dfri dfri - 1 month ago 6
Swift Question

Global function sequence(state:next:) and type inference

Background & details



Swift evolution proposal SE-0094 was implemented in Swift 3.0, introducing the global
sequence
functions:



The latter is declared as follows


func sequence<T, State>(state: State,
next: @escaping (inout State) -> T?) ->
UnfoldSequence<T, State>



and is implemented in swift/stdlib/public/core/UnfoldSequence.swift. The language reference gives the following example for using it (note the lack of explicit type annotation)


// Interleave two sequences that yield the same element type
sequence(state: (false, seq1.makeIterator(), seq2.makeIterator()), next: { iters in
iters.0 = !iters.0
return iters.0 ? iters.1.next() : iters.2.next()
})



I cannot, however, get the example above to work (e.g. using
let seq1 = 1...3
,
let seq2 = 4...6
), but is prompted with the rather curious error message


error: ambiguous reference to member '
sequence(first:next:)
'


Only if I explicitly type annotate the mutable
State
parameter in the
next
closure, as well as the return type of it, does the example above compile

let seq1 = 1...3
let seq2 = 4...6

for i in sequence(state: (false, seq1.makeIterator(), seq2.makeIterator()),
next: { (iters: inout (Bool, ClosedRangeIterator<Int>, ClosedRangeIterator<Int>))
-> Int? in
iters.0 = !iters.0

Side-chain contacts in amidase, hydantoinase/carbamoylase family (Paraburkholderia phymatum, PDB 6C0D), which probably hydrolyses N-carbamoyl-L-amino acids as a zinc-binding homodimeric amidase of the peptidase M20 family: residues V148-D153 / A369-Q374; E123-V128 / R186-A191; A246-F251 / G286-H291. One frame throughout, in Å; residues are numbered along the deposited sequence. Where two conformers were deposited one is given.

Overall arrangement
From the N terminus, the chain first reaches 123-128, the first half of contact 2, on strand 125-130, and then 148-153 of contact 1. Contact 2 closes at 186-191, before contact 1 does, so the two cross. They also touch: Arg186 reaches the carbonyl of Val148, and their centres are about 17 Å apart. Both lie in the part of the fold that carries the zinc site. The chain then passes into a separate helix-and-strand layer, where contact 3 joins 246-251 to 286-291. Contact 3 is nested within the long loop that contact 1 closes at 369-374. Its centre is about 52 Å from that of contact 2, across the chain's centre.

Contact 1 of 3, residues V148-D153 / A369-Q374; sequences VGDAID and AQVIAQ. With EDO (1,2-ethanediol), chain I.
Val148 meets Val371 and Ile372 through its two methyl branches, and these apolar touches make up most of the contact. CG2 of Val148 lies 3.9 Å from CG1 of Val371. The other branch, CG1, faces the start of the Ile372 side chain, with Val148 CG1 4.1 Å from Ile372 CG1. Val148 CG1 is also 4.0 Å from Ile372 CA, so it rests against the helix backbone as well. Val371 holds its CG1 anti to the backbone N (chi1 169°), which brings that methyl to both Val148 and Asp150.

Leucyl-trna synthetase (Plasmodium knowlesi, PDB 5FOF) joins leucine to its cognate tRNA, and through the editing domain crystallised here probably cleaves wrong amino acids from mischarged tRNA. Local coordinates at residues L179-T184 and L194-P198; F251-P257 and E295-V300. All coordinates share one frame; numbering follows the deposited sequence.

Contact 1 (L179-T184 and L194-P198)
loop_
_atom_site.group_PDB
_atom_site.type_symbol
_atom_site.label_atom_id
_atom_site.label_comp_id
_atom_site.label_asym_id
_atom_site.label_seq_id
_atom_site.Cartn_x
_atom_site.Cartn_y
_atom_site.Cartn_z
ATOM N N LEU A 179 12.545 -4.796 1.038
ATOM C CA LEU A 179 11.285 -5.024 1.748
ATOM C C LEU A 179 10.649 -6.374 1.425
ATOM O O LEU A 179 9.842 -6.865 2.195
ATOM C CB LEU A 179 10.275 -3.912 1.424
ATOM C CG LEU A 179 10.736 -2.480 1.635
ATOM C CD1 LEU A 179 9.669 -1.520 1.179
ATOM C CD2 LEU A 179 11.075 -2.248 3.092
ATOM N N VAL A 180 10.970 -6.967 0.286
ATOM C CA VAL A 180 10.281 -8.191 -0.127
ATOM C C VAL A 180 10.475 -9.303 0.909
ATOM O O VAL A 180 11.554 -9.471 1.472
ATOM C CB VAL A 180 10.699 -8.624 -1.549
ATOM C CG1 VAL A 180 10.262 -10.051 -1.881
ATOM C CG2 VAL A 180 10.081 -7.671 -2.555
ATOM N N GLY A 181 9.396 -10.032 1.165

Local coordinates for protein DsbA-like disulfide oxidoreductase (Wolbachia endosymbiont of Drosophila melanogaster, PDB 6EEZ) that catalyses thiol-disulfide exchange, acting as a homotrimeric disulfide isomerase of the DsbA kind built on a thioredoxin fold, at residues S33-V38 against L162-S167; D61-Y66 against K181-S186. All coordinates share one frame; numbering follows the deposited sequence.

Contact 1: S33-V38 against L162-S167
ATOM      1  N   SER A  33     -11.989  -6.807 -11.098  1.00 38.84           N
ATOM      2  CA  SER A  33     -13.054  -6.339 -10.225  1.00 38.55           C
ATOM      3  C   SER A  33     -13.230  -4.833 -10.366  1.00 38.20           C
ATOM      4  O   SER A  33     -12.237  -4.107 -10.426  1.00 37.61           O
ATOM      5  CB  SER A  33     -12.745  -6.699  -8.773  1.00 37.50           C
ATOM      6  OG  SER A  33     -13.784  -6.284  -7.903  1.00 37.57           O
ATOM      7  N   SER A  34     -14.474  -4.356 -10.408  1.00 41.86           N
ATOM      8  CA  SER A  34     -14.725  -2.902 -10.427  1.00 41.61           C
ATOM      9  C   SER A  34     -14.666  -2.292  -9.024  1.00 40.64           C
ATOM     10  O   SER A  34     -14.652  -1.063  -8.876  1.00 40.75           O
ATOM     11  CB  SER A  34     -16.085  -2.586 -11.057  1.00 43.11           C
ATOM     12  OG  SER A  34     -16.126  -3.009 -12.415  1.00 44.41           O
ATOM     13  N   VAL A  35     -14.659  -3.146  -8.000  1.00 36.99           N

return iters.0 ? iters.1.next() : iters.2.next()
}) {
print(i)
} // 1 4 2 5 3 6


This is not the way I hope to use
sequence(state:next:)
, however, as I'd rather see it in on-the-fly applications where type inference works as it should, avoiding all the explicitness.

Question




  • Are we intended to use the
    sequence(first:next:)
    function with explicit type annotations as above? Is there some limitation in this function due to the
    inout
    parameter closure, or am I missing something?


Answer

This looks like a combination of two issues.

The first is that Swift currently doesn't infer the type of a multi-line closure without any external context. This is however intended behaviour, as confirmed by Apple developer Jordan Rose in the comments of SR-1570:

This is correct behavior: Swift does not infer parameter or return types from the bodies of multi-statement closures. But the diagnostic could be a lot better.

Therefore in theory, you would just need to explicitly define the return type of the closure you pass to sequence()'s next: parameter, as the parameter type can be inferred from external context (namely the type you pass into the state: parameter):

let seq1 = 1...3
let seq2 = 4...6

let combined = sequence(state: (false, seq1.makeIterator(), seq2.makeIterator()),
                        next: { iters -> Int? in
    iters.0 = !iters.0
    return iters.0 ? iters.1.next() : iters.2.next()
})

However, this still doesn't compile – which is due to the second issue, where the compiler cannot infer the type for an inout closure parameter in Swift 3 (which wasn't the case in Swift 2). This is a suspected bug, which has already been filed (see both SR-1976 & SR-1811).

Therefore, as you note in the question, this means (quite unsatisfactorily) that you have to explicitly annotate the full closure signature that you pass to next::

let combined = sequence(state: (false, seq1.makeIterator(), seq2.makeIterator()),
                        next: { (iters: inout (Bool, ClosedRangeIterator<Int>, ClosedRangeIterator<Int>)) -> Int? in
    iters.0 = !iters.0
    return iters.0 ? iters.1.next() : iters.2.next()
})